Knowing your character well is the key to unlocking your novel’s structure, the rope that foists you out of the dark pit. I used to say that writing any kind of novel is like digging out of prison with a spoon and I still believe that. It’s not for the tenderhearted. It’s a whole lot of isolation. And you have to be willing to do that—to be alone with these people in your head. You have to know your characters well—their likes and dislikes, their deepest fears, the things they might have dreamed about when they were little, or maybe the one time they won something, a raffle, a contest, a track meet, a gold fish, or what the scariest thing that ever happened to them was. When I’m sketching out a character I often write down some of the answers to these questions on index cards that I tack on a bulletin board over my desk along with photographs and postcards of paintings and anything that helps me conceptualize who they might be. You are creating a human being on the page—and what does that mean exactly? What does it mean to be human? It likely means that your character is flawed somehow, as we all are flawed. Your character has certain problems that, over the course of your novel, become meaningful to them, problems that need to be addressed in order for them to move on. I like the expression Action Talks because in fiction, as in life, it is a person’s actions, not their words, that truly reveal who they are. How are we shaped by our histories? How do we wear our histories on our bodies? Do we have birthmarks, scars, tattoos, health issues, allergies, what sort of drugs do we keep in our medicine chests, what sort of food, if any, fills the refrigerator. Who is paying the bills and how? Is the carpet stained in the house, or is it a trailer? When was the last time your character was kissed? Why is there an old trombone in the closet? Is your character content with their lot in life, or consumed with dissatisfaction? The answers to these questions are revealing—they are the landmarks along that dim road on your journey to knowing them.
Once you have a good grasp of your main character, or one of your main characters, it may be helpful to step back a moment with a wide-angle lens and view her from afar. It’s also a good idea to nurture your imagination with the context of your novel in mind. I like to give some thought to the before and after in your character’s life—before the thing happened—the inciting incident as it were—way before, and then immediately after and perhaps even far in the future. What does your character do for a living? How do they get by? If she works in a napkin factory, visit a napkin factory and get that sound in your ears. If she owns her own hedge fund, figure out what the heck that means. Talk to people. Take notes. Don’t rely on Google. You have to get out there and investigate in order to conjure that authenticity for your reader. And going a little further here, you may even want to consider, however vaguely, why a person might want to read your novel. What is it about your character that they may relate to, or not. The best novels are about regular people who, like so many of us, make mistakes or find themselves in the sort of trouble they never anticipated. Within that predicament is the tension that your novel requires, a kind of emotional riddle that needs to be solved, or at least addressed. Because everything we do in life, every action we take has a relevant history that informs it. And nearly every decision we make, good or bad, is connected to that history, the splinters of life-experience that remain just under the skin.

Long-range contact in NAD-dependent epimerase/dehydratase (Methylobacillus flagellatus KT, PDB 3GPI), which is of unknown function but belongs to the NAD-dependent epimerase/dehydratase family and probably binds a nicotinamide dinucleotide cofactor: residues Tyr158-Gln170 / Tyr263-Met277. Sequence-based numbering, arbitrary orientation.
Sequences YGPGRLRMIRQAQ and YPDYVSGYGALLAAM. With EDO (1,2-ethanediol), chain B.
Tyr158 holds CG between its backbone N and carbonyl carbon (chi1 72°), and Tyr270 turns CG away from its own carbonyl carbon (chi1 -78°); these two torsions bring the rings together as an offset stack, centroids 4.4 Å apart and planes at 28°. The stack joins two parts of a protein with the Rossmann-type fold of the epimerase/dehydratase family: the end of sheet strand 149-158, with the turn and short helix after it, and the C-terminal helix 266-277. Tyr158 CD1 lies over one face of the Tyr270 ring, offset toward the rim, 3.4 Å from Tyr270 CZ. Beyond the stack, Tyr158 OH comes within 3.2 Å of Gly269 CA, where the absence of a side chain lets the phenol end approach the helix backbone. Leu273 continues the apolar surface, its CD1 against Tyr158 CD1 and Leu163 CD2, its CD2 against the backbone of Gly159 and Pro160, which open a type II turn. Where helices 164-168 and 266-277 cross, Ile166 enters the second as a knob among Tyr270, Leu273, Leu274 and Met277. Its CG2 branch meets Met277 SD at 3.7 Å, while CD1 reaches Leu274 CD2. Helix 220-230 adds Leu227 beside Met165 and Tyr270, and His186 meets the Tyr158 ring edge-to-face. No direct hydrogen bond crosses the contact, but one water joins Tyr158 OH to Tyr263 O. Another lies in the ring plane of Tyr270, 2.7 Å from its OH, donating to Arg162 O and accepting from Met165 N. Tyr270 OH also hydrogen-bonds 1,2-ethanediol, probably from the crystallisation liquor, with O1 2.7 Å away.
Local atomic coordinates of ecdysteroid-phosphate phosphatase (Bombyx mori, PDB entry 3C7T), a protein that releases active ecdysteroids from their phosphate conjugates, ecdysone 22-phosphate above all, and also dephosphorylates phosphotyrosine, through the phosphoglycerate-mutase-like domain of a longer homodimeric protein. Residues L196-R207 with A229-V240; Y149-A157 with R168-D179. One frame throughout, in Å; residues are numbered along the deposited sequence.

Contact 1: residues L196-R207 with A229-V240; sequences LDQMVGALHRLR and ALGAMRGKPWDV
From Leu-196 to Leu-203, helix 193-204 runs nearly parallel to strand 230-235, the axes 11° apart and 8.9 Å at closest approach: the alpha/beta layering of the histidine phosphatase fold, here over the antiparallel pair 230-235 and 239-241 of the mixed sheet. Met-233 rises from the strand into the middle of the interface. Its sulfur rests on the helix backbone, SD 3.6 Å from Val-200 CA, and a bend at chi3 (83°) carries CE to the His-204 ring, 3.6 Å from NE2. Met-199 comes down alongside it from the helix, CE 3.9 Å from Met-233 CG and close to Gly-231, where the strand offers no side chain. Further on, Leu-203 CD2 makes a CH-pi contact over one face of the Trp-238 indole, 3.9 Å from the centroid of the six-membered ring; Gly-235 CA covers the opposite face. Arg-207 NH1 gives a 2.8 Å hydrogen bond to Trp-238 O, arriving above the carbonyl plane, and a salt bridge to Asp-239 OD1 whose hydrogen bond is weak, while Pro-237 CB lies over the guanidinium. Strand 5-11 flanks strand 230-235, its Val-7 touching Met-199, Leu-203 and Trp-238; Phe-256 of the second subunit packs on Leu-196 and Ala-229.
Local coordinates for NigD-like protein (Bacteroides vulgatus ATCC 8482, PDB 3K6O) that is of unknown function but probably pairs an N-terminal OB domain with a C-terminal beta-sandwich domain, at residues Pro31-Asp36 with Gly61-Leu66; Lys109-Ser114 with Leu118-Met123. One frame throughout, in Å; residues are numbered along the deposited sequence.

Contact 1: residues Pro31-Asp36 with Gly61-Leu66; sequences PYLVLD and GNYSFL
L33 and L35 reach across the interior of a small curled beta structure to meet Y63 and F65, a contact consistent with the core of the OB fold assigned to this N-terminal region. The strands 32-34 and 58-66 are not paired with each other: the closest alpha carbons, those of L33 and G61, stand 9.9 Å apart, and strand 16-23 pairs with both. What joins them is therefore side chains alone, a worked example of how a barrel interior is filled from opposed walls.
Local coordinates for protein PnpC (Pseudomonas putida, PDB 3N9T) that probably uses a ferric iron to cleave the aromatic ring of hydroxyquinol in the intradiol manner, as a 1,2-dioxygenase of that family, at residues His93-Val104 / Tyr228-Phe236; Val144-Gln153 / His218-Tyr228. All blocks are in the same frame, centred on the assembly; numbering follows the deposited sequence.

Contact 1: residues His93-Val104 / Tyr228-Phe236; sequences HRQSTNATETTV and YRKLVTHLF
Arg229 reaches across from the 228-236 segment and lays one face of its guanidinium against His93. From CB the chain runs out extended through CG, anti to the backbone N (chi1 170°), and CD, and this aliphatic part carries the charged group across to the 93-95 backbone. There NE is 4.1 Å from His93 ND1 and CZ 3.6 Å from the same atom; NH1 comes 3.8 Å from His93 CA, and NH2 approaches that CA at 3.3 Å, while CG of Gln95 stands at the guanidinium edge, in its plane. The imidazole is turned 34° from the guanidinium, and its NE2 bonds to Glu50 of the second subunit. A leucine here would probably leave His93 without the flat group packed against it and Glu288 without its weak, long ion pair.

I came around to the idea that the real terror arises in the most ordinary places, and usually around people we know. We can only guess at what we’re capable of in a given situation, and there’s a great deal of psychological tension in that, in the not knowing, in the speculation. When I was a kid, people were generally more private. You didn’t express yourself in public quite so much, and you maintained a “happy” superficiality that concealed the reality of your life. I learned early on that the truth was never quite said aloud—it languished in everything that was not said. The truth existed in behavior, in gesture, in the sudden shift of expression. I grew up with a somewhat tormented brother who found drugs in his early teens and there are sweeping scenes in my memory of the turmoil he caused my family. When you grow up with an intrinsic family dilemma it shapes your perspective on the world, and it shapes your work. You understand things about drama and the time lapse of conflict that eventually segues into something dangerous. I think that’s why my books are fairly dark. I was always conscious of the potential and looming violence in our household, how my brother was in fact a very dangerous person in close proximity, and I adapted to that tension to a certain degree, and learned to live with it.
If you want to be a writer you have to see everything. It took a long time for me to reckon with the after effects of my brother’s drug addiction on the whole family. And my new novel The Vanishing Point is perhaps a culmination of all of those thoughts and feelings, mixed with my own experiences as a parent in a drug-infused culture like ours.
I apparently write thrillers, but I never set out to write what is known as a thriller, let alone a literary one, for there is no genre that can contain my work. I set out to write about a person at a particular time in their life when something happens to create a shift in their world-view. There it is right there, dear writer, all you need to know about structure. You can write about the smallest thing. Somebody trying to quit drinking, for example, who heads into his day feeling especially vulnerable, and has to deal with something out of the ordinary like finding a baby in an elevator (or a kitten, or a wallet, or a feather, or a gun). You get what I’m saying? Trust your character to bring you into the world of your novel and, if you do, you will be in that world and you will see it, and you will be able to write what you see. So, next time you glimpse one of your people standing on the roadside, and trust me you know who they are, pull over and let them in. You’ll be happy you did.